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September 12, 2016

Before you can launch a location-based geomarketing campaign, it's important to understand the the technology behind it. GPS, Wi-Fi, and IP address targeting each tap into mobile devices in different ways, but when you keep all three in mind, you can create a robust campaign using the data and technology to your advantage. Here's what you need to know about the component parts of the technology underpinning geotargeting for mobile.

GPS Geotargeting
The mobile phone receives a regular series of very basic signals called "pings" from multiple satellites in a geostationary orbit (i.e., they follow the Earth's rotation, so they're always in the same place) around the earth. The ping is a continuous signal containing the time-stamp and unique satellite ID. Speed equals distance over time. The speed is constant at the speed of light. The time is calculated by the difference in microseconds between when the ping is sent from the satellite and when it's received by the phone. The only variable to solve for is the distance. If you can get a ping from three (or more) satellites, then you can use trilateration to calculate the location of the phone. Generally speaking, the accuracy of this technology is about sixteen feet.

Brands should keep in mind that, in order to use this data, the following series of technologies needs to be enabled:

Mobile App Inventory: This doesn't work for mobile web inventory. Mobile web inventory doesn't communicate with the operating system of the phone.
Location-Based Services: This only works if the user has enabled location-based services. This is on by default, but many people turn it off.
Location-Based Services Shared: This only works if the location information is shared with the app. This is off by default, and the user would need to opt in to turn it on.

Wi-Fi Geotargeting
The second concept to get your head around is the Wi-Fi mapping. When you sit down at a coffee shop, you may notice that they have a free Wi-Fi service. After you order your morning coffee, you may decide to switch from 4G to Wi-Fi to get free Internet access. When you switch, this will create two records in the Wi-Fi mapping tables at Google and Apple. The first record is based on your satellite-based address, as per the method above. The second record is your Wi-Fi address, which you switch to only moments after arriving. The phone manufacturers can deduplicate these two data points together and accurately determine the geolocation of that coffee shop's free Wi-Fi router—they only need a few data points in order to accurately identify the latitude and longitude.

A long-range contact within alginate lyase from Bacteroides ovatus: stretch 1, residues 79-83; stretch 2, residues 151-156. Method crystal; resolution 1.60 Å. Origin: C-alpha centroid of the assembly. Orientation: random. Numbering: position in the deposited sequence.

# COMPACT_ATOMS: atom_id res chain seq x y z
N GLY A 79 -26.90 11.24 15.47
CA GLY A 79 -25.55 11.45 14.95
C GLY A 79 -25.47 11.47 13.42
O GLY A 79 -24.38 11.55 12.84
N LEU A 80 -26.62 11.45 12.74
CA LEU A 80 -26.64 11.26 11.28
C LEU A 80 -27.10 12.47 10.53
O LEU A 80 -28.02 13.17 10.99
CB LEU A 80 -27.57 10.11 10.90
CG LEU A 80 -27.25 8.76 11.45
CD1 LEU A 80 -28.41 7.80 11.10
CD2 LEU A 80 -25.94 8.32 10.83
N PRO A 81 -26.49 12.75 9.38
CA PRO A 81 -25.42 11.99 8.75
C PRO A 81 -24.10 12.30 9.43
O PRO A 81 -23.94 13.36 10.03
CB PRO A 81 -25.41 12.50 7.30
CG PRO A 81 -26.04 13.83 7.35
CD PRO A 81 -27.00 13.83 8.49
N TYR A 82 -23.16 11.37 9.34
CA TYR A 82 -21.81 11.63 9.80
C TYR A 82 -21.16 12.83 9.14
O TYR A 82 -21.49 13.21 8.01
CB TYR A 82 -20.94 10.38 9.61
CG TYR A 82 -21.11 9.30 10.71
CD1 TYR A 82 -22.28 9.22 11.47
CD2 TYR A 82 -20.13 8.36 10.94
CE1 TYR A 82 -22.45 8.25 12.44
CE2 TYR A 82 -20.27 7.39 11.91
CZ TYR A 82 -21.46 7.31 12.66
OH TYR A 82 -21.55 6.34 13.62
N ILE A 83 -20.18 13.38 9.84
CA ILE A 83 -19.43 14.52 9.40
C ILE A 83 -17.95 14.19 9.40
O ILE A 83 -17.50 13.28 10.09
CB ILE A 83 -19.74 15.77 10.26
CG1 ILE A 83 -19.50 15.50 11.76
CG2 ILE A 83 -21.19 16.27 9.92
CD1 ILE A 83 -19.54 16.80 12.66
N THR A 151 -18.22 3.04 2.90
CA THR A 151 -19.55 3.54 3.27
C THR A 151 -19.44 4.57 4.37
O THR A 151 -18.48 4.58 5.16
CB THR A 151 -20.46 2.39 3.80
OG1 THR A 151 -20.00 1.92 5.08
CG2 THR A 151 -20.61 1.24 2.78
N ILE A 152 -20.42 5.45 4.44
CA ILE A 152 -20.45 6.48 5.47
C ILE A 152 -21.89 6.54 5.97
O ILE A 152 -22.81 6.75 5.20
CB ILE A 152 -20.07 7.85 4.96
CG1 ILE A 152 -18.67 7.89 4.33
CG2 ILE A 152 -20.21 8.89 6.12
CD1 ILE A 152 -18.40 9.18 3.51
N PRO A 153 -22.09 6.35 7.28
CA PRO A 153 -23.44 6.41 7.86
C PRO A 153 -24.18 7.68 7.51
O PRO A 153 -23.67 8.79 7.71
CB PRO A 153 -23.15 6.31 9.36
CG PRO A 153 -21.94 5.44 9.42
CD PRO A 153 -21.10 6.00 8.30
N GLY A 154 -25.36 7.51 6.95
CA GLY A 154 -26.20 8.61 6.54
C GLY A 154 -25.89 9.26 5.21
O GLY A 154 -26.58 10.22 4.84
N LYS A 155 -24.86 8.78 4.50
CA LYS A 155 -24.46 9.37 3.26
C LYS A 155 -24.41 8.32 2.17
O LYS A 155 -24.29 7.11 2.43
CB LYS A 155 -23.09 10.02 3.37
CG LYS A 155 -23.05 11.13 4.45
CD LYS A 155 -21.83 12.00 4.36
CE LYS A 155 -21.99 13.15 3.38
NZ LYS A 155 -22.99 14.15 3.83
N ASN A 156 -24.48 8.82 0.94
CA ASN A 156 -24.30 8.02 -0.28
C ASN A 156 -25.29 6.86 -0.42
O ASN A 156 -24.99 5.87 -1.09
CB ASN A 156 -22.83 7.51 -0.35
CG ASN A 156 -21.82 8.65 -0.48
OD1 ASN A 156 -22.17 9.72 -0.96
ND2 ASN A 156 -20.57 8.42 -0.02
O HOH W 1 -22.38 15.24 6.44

When new users log on to that same Wi-Fi router, the operating system can automatically determine your latitude and longitude without the satellite data.

IP Address Geotargeting
From an engineering point of view, the IP address from cell towers is not a valid signal. IP addresses are centrally governed by regional Internet address registries that give out groups of them in classes. A typical range for an organization to buy may be a class C range, which will have 254 usable addresses.

When you drive to work on the 3G/4G network, you will no doubt drive past many cell towers. Each time you do, you are given a different IP address. If the cell towers are about five miles apart, then the minimum resolution that IP address data could determine would be five miles.

≥≥ Need a Shortcut?
1. The satellites that transmit signals to mobile phones are in geostationary orbit, so their positions don't change.
2. To use GPS geotargeting data, mobile app inventory, location-based services, and location-based services shared need to be enabled on your user's phone.
3. IP addresses are determined by cell towers.
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